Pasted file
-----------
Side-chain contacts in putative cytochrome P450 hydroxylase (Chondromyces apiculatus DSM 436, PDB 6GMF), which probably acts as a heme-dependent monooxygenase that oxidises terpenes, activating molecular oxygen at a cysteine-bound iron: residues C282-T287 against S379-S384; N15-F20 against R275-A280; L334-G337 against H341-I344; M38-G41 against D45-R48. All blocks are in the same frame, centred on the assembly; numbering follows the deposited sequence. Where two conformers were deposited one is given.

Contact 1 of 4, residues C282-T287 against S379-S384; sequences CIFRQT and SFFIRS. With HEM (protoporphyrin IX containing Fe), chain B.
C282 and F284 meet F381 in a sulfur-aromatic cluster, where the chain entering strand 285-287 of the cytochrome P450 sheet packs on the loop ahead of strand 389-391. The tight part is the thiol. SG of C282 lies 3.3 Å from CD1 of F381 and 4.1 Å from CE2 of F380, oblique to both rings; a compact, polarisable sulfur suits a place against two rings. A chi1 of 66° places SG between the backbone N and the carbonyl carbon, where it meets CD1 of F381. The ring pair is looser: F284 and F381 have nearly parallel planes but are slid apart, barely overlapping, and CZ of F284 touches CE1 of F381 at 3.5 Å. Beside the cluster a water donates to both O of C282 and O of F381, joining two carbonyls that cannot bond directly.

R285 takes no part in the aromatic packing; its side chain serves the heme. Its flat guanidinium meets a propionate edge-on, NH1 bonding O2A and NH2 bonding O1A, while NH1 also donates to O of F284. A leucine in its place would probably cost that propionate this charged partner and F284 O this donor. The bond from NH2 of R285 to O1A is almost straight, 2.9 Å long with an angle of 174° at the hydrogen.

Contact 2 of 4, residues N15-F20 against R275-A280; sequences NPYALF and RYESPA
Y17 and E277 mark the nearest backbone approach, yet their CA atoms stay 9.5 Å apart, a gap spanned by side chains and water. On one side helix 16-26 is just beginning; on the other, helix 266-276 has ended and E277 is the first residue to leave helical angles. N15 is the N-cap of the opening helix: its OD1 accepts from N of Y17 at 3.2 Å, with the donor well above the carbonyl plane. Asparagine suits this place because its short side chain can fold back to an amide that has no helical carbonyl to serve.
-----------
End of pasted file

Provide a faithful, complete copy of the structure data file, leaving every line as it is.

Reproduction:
Side-chain contacts in putative cytochrome P450 hydroxylase (Chondromyces apiculatus DSM 436, PDB 6GMF), which probably acts as a heme-dependent monooxygenase that oxidises terpenes, activating molecular oxygen at a cysteine-bound iron: residues C282-T287 against S379-S384; N15-F20 against R275-A280; L334-G337 against H341-I344; M38-G41 against D45-R48. All blocks are in the same frame, centred on the assembly; numbering follows the deposited sequence. Where two conformers were deposited one is given.

Contact 1 of 4, residues C282-T287 against S379-S384; sequences CIFRQT and SFFIRS. With HEM (protoporphyrin IX containing Fe), chain B.
C282 and F284 meet F381 in a sulfur-aromatic cluster, where the chain entering strand 285-287 of the cytochrome P450 sheet packs on the loop ahead of strand 389-391. The tight part is the thiol. SG of C282 lies 3.3 Å from CD1 of F381 and 4.1 Å from CE2 of F380, oblique to both rings; a compact, polarisable sulfur suits a place against two rings. A chi1 of 66° places SG between the backbone N and the carbonyl carbon, where it meets CD1 of F381. The ring pair is looser: F284 and F381 have nearly parallel planes but are slid apart, barely overlapping, and CZ of F284 touches CE1 of F381 at 3.5 Å. Beside the cluster a water donates to both O of C282 and O of F381, joining two carbonyls that cannot bond directly.

R285 takes no part in the aromatic packing; its side chain serves the heme. Its flat guanidinium meets a propionate edge-on, NH1 bonding O2A and NH2 bonding O1A, while NH1 also donates to O of F284. A leucine in its place would probably cost that propionate this charged partner and F284 O this donor. The bond from NH2 of R285 to O1A is almost straight, 2.9 Å long with an angle of 174° at the hydrogen.

Contact 2 of 4, residues N15-F20 against R275-A280; sequences NPYALF and RYESPA
Y17 and E277 mark the nearest backbone approach, yet their CA atoms stay 9.5 Å apart, a gap spanned by side chains and water. On one side helix 16-26 is just beginning; on the other, helix 266-276 has ended and E277 is the first residue to leave helical angles. N15 is the N-cap of the opening helix: its OD1 accepts from N of Y17 at 3.2 Å, with the donor well above the carbonyl plane. Asparagine suits this place because its short side chain can fold back to an amide that has no helical carbonyl to serve.